Protein skimmers that inject air under pressure at depth, or produce bubbles a foot or more below the surface, can be problematic for seahorses and other fish fry again because that can cause gas to dissolve in the aquarium water at ambient pressure (the current atmospheric pressure) PLUS the pressure of the water column above the bubbles. Under certain circumstances, this can cause low level gas supersaturation of the water and contribute to problems with gas bubble disease (Colt & Westers, 1982) in syngnathids (i.e., seahorses and pipefish). Other skimmers can also cause problems by releasing clouds of microbubbles into the aquarium, which is unsightly and can contribute to certain forms of gas bubble syndrome in seahorses and pipefish such as subcutaneous emphysema, chronic pouch emphysema, Exopthalmia, and hyperinflation of the gas bladder under certain circumstances. (Problems can result if the microbubbles are drawn into the filters or water pumps and pressurized in the process.) So if you have had problems with GBS in a home aquarium filtered by a protein skimmer, consider removing or disabling the protein skimmer to determine if that makes a difference for the better…
(3) Eliminate stress (Giwojna, Jan. 2004):
Avoid aggressive tankmates.
Avoid heat stress and temperature spikes.
Install a titanium grounding probe to eliminate stray voltage.
Avoid exposing the seahorse tank to excessive noise or heavy foot traffic.
Use a cork or Styrofoam aquarium pad beneath the tank to deaden vibrations.
Stress has been linked to GBS in seahorses via the following mechanism: chronic or prolonged stress causes changes in the seahorse’s blood chemistry (acidosis), which in turn affects the oxygen-carrying capacity of certain types of hemoglobin, and the reduced oxygen-carrying capacity of hemoglobin can then causes embolisms to form in the blood.
The excess of protons (H+) under acid conditions also causes carbonic anhydrase to shift to producing CO2 from carbonic acid in the bloodstream, and the CO2 that results can likewise lead to gas embolisms under certain circumstances (Giwojna, Jan. 2004).
Mic Payne is one of the professionals who feel GBS is most likely a stress-related affliction. He believes it is often a result of chronic stress due to antagonistic behavior by overaggressive males, particularly if they are overcrowded (Payne, pers. com.). Exposing our seahorses to any type of stress may leave them predisposed to GBS (and vulnerable to many other diseases as well). Reduce the stress levels on our seahorses and we reduce the incidence of GBS accordingly (Giwojna, Jan. 2004).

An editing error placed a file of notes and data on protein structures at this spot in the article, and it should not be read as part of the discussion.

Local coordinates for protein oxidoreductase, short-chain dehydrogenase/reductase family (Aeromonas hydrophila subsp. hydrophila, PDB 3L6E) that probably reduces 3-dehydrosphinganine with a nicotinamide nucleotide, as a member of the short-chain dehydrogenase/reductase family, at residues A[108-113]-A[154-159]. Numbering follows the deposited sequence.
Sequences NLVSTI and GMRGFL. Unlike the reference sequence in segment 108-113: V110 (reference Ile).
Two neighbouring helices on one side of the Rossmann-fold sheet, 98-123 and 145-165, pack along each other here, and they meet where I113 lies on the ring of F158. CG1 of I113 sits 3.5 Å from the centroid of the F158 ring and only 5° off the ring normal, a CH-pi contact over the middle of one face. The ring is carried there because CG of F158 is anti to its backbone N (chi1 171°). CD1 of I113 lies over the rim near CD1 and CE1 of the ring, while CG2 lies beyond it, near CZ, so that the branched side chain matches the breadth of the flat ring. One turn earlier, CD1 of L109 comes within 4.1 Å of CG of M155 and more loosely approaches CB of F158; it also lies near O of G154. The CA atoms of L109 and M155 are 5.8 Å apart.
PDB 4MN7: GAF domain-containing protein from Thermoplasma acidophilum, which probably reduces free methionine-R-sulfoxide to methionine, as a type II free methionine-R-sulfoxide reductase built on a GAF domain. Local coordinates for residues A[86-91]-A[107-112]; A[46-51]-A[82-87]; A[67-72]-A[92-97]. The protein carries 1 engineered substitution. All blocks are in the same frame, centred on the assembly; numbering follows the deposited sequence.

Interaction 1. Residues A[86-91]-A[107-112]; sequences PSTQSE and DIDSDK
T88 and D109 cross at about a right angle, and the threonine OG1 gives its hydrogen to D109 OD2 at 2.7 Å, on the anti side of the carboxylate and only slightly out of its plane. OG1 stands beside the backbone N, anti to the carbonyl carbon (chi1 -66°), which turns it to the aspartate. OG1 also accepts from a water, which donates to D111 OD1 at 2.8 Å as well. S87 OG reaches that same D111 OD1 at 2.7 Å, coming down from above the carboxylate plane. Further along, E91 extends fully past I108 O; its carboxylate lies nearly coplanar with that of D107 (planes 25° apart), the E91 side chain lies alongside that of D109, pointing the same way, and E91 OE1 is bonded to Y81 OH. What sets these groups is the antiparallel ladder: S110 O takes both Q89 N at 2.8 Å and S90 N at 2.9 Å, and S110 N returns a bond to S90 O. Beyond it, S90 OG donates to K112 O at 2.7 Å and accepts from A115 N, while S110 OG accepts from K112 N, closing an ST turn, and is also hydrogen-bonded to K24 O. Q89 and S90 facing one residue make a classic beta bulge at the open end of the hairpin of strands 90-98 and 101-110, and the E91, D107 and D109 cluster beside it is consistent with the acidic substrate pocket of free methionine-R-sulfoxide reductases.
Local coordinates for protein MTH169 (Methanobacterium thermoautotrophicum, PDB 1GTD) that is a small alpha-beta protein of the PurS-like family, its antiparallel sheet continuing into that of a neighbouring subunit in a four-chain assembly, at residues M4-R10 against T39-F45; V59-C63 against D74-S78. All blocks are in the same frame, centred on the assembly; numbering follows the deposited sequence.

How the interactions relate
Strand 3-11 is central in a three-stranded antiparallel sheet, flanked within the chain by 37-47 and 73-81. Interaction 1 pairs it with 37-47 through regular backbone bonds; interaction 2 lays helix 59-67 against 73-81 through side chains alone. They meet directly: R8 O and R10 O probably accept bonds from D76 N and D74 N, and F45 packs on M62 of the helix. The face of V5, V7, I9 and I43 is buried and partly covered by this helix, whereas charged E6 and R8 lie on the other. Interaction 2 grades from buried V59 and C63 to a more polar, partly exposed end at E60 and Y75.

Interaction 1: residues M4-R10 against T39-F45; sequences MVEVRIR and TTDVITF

(4) Maintain optimum water quality (Giwojna, Jan. 2004):
Don’t overfeed and remove leftovers promptly.
Employ an efficient cleanup crew.
Practice sound aquarium management and maintenance.
Monitor the aquarium parameters regularly.
Maintain total alkalinity and keep your pH between 8.1-8.4
Maintain a strict schedule for routine water changes.
Gradually reduce the water temperature to increase the amount of dissolved gases it can hold.
Reduce the salinity in the main tank to increase the amount of dissolved gases the water can hold.
When he was experimenting with possible treatments for GBS, Paul Groves (Head Aquarist at Underwater World in Perth, Australia, at the time) was able to produce all the different forms of GBS in a control group of Hippocampus breviceps simply by exposing them to a dirty, bacteria-laden substrate. His seahorse setup was far better than any hobbyist could hope for — an open system with 100% flow through from the ocean and a live sand base, yet all the seahorses in the tank eventually developed GBS (Groves, pers. com.). Males with chronic pouch gas were the first to appear, followed by specimens with internal GBS, and finally subcutaneous gas bubbles appeared on the tails and snouts of the others Groves, pers. com.). The weakness of Paul’s setup was poor circulation, and for experimental purposes, he deliberately allowed fecal matter and uneaten nauplii to build up on the bed of live sand. (Groves found that antibiotics were totally ineffective in treating GBS, but he eventually cured 10 of the 12 affected seahorses by pressurizing them at a depth of 4 meters.)